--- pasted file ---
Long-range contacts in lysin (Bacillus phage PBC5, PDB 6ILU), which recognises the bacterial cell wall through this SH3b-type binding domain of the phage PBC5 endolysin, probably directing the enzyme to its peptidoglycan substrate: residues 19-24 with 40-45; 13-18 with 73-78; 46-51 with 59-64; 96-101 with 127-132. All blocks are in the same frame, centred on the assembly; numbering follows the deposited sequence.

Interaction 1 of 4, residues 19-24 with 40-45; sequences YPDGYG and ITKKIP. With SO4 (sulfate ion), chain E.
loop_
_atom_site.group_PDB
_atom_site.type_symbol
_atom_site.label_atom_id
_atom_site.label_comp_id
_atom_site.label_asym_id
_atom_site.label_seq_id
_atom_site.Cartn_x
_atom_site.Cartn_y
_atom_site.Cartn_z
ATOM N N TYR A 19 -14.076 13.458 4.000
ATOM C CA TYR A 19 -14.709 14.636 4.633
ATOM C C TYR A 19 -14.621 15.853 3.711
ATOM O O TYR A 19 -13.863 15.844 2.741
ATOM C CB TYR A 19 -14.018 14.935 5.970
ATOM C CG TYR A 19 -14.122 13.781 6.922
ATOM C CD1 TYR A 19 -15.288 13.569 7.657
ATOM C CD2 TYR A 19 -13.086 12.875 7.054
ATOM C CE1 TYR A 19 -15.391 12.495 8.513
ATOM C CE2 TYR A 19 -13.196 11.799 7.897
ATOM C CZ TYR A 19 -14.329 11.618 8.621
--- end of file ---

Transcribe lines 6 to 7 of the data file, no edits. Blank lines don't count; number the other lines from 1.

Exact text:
_atom_site.label_atom_id
_atom_site.label_comp_id